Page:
The musicians of the Salt Lake Symphony like to challenge themselves and do things in a big way.

They get to do just that when the symphony kicks off its new season Saturday with an ambitious program that features two major works: Johannes Brahms’ Double Concerto, for violin and cello, and Jean Sibelius’ Symphony No. 1.

As far as anyone knows this will be the first time the Salt Lake Symphony will be playing the Brahms, said music director Robert Baldwin. “We have a couple of players who’ve been with the orchestra since its start in 1976, and none can remember ever playing the Double Concerto.”

Ralph Matson (Photo: Courtesy Salt Lake Symphony)

Soloing will be two Utah Symphony members: concertmaster Ralph Matson and cellist John Eckstein. “Because of their schedules they were free this week,” Baldwin said. The timing worked out for everyone, but it doesn’t give the two musicians much of a break. This concert comes between last week’s Utah Symphony performances of Hector Berlioz’s La damnation de Faust and Richard Strauss’ Salome on Oct. 18 and 20.

It was Eckstein who brought up a collaboration with Baldwin. “John played Elgar’s Cello Concerto with us four years ago and he wanted to work with us again,” Baldwin said. He was thrilled with the chance to team up with Matson and Eckstein.

John Eckstein (Photo: Courtesy Salt Lake Symphony)

The Double Concerto is an interesting work, Baldwin said. “It has the depth of his Violin Concerto or Dvořák’s Cello Concerto, but there is also a chamber music feel to it.” And from the conductor’s perspective it’s a great work all around. “The two soloists are on an equal footing, almost in the same way as in Mozart’s Sinfonia Concertante or one of Bach’s double concertos. And the orchestra is a partner, and even takes over in certain sections. It’s really a gratifying work for an orchestra.”

That’s also true for Sibelius’ First Symphony. “There are some wonderful solo moments in the work, but it’s really a tutti symphony,” meaning it’s scored mainly for the entire orchestra.

As a young composer, Sibelius fell under the spell of Tchaikovsky. “You can hear that influence, but it’s actually a much more mature work than early Tchaikovsky, and you can hear Sibelius’ distinctive language coming out in places.”

Baldwin added that the work is “landscape driven.” In 2008 Baldwin visited Finland, and wherever he went he was reminded of Sibelius’ music. “I would stand on a bluff overlooking the sea or a harbor and that brought Sibelius’ music to mind. He captured that imagery perfectly. It’s no surprise that there are statues of him everywhere in the country.”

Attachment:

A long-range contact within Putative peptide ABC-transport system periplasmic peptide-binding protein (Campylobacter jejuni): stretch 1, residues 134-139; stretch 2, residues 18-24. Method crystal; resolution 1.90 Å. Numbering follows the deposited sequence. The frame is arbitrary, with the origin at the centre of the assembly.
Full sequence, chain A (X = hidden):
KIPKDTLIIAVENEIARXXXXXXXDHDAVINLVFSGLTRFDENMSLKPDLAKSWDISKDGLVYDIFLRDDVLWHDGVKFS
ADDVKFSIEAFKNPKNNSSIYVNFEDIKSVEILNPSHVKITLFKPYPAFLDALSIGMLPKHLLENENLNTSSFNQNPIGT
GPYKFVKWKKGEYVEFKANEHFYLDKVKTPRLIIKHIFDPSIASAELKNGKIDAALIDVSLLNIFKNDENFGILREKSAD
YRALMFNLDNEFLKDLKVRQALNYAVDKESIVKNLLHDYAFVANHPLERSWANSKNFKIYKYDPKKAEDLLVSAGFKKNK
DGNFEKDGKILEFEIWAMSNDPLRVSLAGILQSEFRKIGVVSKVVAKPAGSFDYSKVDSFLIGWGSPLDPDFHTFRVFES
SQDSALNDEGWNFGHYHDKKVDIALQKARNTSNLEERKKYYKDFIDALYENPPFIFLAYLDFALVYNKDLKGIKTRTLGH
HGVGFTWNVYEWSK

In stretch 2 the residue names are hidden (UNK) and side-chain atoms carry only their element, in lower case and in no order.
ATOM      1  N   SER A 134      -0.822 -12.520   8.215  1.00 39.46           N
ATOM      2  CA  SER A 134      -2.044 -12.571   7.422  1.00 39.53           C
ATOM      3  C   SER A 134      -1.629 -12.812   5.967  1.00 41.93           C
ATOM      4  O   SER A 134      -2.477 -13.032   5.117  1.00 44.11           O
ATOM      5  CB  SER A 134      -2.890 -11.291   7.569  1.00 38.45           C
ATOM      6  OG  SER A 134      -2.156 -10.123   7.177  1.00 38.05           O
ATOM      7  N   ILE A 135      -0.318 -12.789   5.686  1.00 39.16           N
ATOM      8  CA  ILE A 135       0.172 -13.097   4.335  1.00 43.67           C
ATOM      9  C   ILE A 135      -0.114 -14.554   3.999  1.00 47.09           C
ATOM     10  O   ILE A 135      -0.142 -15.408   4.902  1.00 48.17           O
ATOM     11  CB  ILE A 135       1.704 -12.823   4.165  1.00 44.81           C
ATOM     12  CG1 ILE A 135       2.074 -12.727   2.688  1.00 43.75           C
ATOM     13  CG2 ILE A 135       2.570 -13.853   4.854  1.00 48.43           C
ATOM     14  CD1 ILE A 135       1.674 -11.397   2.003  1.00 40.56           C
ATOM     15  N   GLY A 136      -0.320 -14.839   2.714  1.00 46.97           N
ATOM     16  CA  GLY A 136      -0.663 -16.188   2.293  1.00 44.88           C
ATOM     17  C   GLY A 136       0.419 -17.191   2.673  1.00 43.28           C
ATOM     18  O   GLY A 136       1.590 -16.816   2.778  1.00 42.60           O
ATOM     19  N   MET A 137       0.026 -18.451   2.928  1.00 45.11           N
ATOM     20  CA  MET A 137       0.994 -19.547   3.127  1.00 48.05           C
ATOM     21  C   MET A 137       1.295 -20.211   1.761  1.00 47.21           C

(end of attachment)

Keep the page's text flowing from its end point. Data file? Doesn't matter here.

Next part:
Rounding out the program is local composer Henry Wolking’s Salt Lake Overture. “Henry wrote this piece for us in 2002, when James Caswell was music director,” Baldwin said. “It’s made up of a lot of the music he wrote for the [2002 Winter] Olympics that wasn’t used.” But the work isn’t Olympic themed, though. “It’s an optimistic piece. It has a heroic sound, and there are lots of fanfares and contrasting sections.”

The overture hasn’t been played on a concert since its premiere, and Baldwin is happy to program it. “It happens all too often that a new piece disappears into the library after it’s been played. A lot of good works end up being forgotten that way. It’s our responsibility to make room for new works while keeping the standard repertoire going.”

  • What: Ralph Matson, violin, John Eckstein, cello, Salt Lake Symphony, Robert Baldwin, conductor
  • Venue: Libby Gardner Concert Hall, University of Utah
  • Time and Date: 7:30 p.m. Oct. 5
  • Tickets: $10 general, $5 seniors and students
  • Phone: 801-531-7501
  • Web:
  • ALSO: Pre-concert discussion with Henry Wolking and Robert Baldwin, Room 270 (Choral Room), Libby Gardner Concert Hall, 6:15 p.m., free.
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About Edward Reichel

Edward Reichel, author, writer and composer, has been covering the classical music scene in Utah since 1997. For many years he served as the primary music critic for the Deseret News. He has also written for a number of publications, including Chamber Music Magazine, OPERA Magazine, 15 Bytes, Park City Magazine and Salt Lake Magazine. He holds a Ph.D. in composition from the University of California at Santa Barbara. He can be reached at Reichel Recommends is also on Twitter @ReichelArts.

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